Great Basin Water
Protestors at the SNWA meeting held in Ely
INTRO: When John Freemont explored the west in the 1800's he found a vast area stretching across Utah, Nevada and California where streams from 400 mountain ranges don't drain into the ocean, but instead they seep into the ground and stay there. He coined it The Great Basin. The Southern Nevada Water Authority's plan is to tap this great basin in the north and pipe the water hundreds of miles south to Las Vegas. This week the S-N-W-A sent representatives to Ely Nevada where the project has not been well received. KNPR's Ky Plaskon reports.
PLASKON: Aside from a few springs and lakes, the desert landscape remains unchanged for 205 miles north of Las Vegas until White Pine County. This time of year trees stand between patches of snow.
SOUND: Outside Bristle Cone Pine Convention Center
PLASKON: The town of Ely is nestled in this forest on the borders of Great Basin National Park. Protesters stood in the cold outside Ely's Bristlecone Pine Community Center on Tuesday.
CINDY: This is probably the most beautiful part of Nevada. You are standing in it. Great Basin National Park. You ever been there? Ya. You start messing with the water that's all going to change. It is pretty great the way it is.
PLASKON: Cindy is one of a half-dozen protesters that gathered in front of the center where the Southern Nevada Water Authority held an open house for the community on it's plans. It wants to drill up to 190 wells north of Las Vegas drawing millions of gallons of water. The nearby town of Baker is at the entrance to Great Basin National Park and one area where the SNWA wants to put wells.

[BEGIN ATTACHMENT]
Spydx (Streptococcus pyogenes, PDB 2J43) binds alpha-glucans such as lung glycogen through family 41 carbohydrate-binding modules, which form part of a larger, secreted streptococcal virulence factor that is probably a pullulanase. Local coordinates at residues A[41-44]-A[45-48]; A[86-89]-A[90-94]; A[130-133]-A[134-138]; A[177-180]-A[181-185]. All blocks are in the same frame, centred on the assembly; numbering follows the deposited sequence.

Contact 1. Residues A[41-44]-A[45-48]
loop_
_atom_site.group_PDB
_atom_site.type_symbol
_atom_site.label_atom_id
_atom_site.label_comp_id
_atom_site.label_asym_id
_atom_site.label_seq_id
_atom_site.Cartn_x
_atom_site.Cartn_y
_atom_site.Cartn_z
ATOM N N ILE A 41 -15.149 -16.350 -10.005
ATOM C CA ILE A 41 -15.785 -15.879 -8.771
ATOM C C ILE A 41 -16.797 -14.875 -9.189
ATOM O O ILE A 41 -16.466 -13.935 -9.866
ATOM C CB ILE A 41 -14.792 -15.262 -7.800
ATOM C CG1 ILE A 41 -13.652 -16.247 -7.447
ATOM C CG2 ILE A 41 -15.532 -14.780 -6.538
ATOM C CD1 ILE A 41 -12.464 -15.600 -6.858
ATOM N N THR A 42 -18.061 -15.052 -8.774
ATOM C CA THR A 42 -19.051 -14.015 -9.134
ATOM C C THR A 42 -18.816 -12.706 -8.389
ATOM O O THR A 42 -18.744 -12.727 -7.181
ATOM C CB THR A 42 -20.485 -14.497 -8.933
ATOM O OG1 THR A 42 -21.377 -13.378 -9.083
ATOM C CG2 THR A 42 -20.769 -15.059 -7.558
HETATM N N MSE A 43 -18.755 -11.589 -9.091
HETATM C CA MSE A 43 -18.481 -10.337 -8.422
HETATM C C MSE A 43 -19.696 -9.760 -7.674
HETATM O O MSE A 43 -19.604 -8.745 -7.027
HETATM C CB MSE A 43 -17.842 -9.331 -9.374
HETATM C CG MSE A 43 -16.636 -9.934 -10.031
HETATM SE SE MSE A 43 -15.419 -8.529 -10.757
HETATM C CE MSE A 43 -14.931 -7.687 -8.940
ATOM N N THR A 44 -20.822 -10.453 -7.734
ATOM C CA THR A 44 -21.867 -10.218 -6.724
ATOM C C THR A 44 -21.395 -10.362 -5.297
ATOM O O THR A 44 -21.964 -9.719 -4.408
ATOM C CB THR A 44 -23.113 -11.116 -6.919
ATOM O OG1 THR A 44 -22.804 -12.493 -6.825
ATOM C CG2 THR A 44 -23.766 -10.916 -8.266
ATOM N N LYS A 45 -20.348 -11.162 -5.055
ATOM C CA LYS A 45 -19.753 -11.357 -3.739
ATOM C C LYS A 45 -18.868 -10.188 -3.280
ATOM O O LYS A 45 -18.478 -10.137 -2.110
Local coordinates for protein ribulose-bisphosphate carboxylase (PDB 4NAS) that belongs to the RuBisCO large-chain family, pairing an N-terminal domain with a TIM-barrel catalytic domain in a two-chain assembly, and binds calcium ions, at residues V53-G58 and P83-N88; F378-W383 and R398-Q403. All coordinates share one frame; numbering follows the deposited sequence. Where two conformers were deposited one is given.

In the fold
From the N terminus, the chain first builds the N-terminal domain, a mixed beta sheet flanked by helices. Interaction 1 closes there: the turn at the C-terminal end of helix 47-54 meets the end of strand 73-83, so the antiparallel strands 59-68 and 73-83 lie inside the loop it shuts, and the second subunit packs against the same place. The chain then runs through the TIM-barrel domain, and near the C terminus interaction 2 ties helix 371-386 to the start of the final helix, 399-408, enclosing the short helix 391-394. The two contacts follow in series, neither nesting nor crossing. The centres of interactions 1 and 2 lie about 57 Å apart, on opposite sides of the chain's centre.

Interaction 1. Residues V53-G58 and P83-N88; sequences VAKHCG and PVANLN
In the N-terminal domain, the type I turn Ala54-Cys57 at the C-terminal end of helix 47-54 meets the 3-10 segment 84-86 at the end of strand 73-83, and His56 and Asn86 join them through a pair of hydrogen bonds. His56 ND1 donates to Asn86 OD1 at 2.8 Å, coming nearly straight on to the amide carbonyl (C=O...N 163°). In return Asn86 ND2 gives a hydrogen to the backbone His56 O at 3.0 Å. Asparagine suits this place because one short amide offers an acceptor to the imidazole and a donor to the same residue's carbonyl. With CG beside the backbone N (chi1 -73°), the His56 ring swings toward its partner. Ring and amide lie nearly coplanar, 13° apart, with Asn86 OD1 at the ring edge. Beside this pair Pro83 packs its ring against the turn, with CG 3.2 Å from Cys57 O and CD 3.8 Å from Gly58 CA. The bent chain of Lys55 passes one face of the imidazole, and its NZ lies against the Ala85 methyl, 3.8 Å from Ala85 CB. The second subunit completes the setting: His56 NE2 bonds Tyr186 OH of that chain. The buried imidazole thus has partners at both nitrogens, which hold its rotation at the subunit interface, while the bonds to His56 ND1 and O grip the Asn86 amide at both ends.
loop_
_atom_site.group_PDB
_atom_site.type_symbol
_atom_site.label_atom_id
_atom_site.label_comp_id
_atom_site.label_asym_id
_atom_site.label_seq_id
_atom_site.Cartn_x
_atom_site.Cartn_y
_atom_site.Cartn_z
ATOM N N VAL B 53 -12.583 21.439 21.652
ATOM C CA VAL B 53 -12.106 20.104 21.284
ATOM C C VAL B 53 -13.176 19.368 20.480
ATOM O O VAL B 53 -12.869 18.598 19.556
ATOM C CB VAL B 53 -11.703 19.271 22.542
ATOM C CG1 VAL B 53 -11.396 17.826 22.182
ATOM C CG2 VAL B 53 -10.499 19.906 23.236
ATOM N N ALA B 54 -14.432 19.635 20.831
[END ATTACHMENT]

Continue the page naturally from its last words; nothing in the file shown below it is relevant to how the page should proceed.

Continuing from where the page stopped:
GARRETTE: I am Joanne Garrette and I live out in Baker. My concern about the water grab is that it won't work and knowing a lot of people that live in Las Vegas is that no one is in charge down there and they have ruined their own environment so that people are having to move away and with no plan for curbing the growth they are going to now ruin our environment by taking our water. And so it is not a good idea. Bad idea.
PLASKON: Inside the community center are the SNWA representatives in charge. Ely resident Curt Leed was standing off to the side watching them.
LEED: Taking it in.
PLASKON: The bearded man in a cowboy hat watched pensively as a dozen SNWA representatives clad in jeans and flannel shirts debate with residents. He's blunt in his assessment of why they want the water.
LEED: I wish they would just halt growth down there in Vegas, they knew it was growing back in the 70s and it is the driest climate of any big city in the country. They just need to limit the number of building permits, there is no need to rape and pillage this country up here to support those greedy bastards down there.